Material and Method:

    The technology uses near infrared or infrared light for imaging tissue structures that havedifferent optical scattering properties. The technique is based on low coherence interferometryand measures the backscattered light from the tissue. The scanning dimensions and resolutions are dependent on the type of the OCT system. In this study a TELESTO IITM system (Thorlabs, Inc., NJ, USA) was used. The maximum lateral and axial resolution of the system were 13 and 5.5 μm, respectively. A total of eleven patients undergoing brain, thyroid and parathyroid surgery were included in the study.

    Results:

    Figure 1 shows a 3D scan of the fingertip taken by the described OCT system as an example. The skin layers (epidermis and dermis) including the fingerprint and a sweat gland (the spiral structure) are visible. Various tissue type specimens involved in thyroid and parathyroid surgeries and brain tumor surgery were evaluated.

  • 137.
    Haj-Hosseini, Neda
    et al.
    Linköping University, Department of Biomedical Engineering, Biomedical Instrumentation. Linköping University, The Institute of Technology.
    Andersson-Engels, Stefan
    Lund University.
    Wårdell, Karin
    Linköping University, Department of Biomedical Engineering, Biomedical Instrumentation. Linköping University, The Institute of Technology.
    Evaluation of a Fiber-Optic Based Pulsed Laser System for Fluorescence Spectroscopy2008Conference paper (Refereed)
    Abstract [en]

    A fiber optic based continous wave laser setup has been developed to record the 5-aminolevulinic (5-ALA) induced Protoporfyrin IX (PpIX) fluorescence signals from cerebral gliomas. To reduce the energy delivered to the tissue as well as suppression of the ambient lamp artifact from the recorded spectra, a pulsed laser setup has been developed and evaluated. This setup has been calibrated and first evaluations were performed on the 5-ALA treated skin showing PpIX fluorescence peaks from the ALA treated skin at 635 and 704 nm wavelengths. The system controls laser pulses through a computer interface and labview software package. Pulses as short as 50 ms over a period time of 500 ms are generated and optimally detected. The results from primary measurements on skin show an effective suppression of room fluorescent lamp artifact from the recorded spectra.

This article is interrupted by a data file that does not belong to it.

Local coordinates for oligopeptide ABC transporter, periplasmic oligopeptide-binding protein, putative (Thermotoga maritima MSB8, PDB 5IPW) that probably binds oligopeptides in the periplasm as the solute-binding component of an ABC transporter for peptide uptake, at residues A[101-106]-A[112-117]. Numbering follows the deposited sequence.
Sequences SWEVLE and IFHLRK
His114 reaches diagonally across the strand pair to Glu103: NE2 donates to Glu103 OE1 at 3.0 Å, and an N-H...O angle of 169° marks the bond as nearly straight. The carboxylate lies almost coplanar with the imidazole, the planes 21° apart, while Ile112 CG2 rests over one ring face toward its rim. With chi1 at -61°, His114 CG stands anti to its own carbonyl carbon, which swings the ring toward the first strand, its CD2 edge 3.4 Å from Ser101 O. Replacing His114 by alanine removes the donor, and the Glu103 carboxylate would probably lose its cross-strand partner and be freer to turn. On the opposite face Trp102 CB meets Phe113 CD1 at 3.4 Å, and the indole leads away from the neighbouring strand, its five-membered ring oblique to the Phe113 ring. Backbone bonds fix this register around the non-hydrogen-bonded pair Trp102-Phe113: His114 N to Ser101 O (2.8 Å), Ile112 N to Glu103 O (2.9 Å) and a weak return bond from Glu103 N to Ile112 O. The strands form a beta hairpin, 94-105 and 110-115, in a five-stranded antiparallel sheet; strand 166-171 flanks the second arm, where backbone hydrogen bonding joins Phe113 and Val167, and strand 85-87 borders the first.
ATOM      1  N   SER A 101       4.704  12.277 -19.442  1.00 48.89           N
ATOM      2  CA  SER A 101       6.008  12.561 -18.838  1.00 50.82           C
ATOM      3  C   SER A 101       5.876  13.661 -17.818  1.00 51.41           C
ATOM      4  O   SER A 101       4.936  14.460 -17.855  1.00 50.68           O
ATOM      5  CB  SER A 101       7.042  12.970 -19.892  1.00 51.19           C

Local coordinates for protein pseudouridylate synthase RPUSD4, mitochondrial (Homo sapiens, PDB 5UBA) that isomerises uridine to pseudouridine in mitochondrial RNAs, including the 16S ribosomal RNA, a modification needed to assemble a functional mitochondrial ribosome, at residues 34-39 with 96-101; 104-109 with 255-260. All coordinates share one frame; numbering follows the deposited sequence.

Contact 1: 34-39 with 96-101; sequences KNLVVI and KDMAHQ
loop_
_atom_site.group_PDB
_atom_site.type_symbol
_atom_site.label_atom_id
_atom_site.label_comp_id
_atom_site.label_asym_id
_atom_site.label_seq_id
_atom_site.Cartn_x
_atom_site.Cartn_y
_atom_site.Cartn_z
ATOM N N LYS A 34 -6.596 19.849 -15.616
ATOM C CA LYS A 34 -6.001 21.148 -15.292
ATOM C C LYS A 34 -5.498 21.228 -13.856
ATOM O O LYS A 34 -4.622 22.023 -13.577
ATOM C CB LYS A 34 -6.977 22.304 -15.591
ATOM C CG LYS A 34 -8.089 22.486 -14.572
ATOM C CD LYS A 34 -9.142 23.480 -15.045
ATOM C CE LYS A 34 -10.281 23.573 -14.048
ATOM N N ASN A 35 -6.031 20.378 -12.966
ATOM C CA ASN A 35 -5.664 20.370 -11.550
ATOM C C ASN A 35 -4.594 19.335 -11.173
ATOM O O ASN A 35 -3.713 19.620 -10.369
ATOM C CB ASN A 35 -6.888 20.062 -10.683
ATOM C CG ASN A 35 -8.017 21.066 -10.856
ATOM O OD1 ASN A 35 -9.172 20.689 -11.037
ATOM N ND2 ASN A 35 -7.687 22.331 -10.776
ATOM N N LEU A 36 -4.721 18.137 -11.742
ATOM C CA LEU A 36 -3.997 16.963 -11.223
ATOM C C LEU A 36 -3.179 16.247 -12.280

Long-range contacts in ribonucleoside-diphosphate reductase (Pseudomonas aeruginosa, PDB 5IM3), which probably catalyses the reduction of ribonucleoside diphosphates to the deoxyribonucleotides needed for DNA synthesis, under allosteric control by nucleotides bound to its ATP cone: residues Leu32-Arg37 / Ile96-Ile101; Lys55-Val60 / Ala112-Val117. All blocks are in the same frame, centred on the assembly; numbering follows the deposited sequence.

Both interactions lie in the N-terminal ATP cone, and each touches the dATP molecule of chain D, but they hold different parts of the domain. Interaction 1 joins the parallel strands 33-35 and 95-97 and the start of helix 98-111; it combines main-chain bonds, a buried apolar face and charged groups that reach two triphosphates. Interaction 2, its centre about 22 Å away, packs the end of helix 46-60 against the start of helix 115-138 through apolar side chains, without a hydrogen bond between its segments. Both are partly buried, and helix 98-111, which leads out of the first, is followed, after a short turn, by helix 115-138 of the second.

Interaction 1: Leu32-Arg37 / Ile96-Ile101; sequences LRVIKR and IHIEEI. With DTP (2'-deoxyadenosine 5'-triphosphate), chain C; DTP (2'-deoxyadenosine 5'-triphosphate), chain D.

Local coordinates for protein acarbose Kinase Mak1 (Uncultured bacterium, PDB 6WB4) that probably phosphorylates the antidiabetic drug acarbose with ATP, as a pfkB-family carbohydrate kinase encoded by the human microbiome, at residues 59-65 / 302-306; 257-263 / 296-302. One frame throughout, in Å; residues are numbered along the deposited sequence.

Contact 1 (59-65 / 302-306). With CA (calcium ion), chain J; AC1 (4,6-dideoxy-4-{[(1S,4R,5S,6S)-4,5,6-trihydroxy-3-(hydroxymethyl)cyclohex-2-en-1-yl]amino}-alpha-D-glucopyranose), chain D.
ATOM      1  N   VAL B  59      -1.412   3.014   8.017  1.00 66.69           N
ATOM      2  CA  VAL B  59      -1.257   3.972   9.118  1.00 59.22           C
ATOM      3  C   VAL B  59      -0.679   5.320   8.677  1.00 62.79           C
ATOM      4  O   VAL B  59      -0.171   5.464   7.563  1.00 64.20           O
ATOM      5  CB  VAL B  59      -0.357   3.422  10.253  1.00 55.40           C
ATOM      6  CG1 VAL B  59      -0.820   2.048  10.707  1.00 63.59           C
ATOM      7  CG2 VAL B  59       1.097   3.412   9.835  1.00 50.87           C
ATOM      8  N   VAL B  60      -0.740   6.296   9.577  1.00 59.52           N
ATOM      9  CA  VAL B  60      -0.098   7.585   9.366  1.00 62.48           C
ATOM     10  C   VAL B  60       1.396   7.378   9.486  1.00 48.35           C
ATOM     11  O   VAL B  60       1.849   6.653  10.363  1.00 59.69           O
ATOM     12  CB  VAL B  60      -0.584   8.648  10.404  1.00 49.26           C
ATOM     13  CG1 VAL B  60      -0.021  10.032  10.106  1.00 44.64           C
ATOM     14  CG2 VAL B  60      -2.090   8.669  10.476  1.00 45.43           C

• 138.
    Haj-Hosseini, Neda
    et al.
    Linköping University, Department of Biomedical Engineering, Biomedical Instrumentation. Linköping University, The Institute of Technology.
    Behm, Pascal
    Linköping University, Department of Biomedical Engineering. Linköping University, The Institute of Technology. University of Applied Sciences in Northwest Switzerland.
    Shabo, Ivan
    Linköping University, Department of Clinical and Experimental Medicine, Division of Clinical Sciences. Linköping University, Faculty of Health Sciences. Östergötlands Läns Landsting, Center for Surgery, Orthopaedics and Cancer Treatment, Department of Surgery in Linköping.
    Wårdell, Karin
    Linköping University, Department of Biomedical Engineering, Biomedical Instrumentation. Linköping University, The Institute of Technology.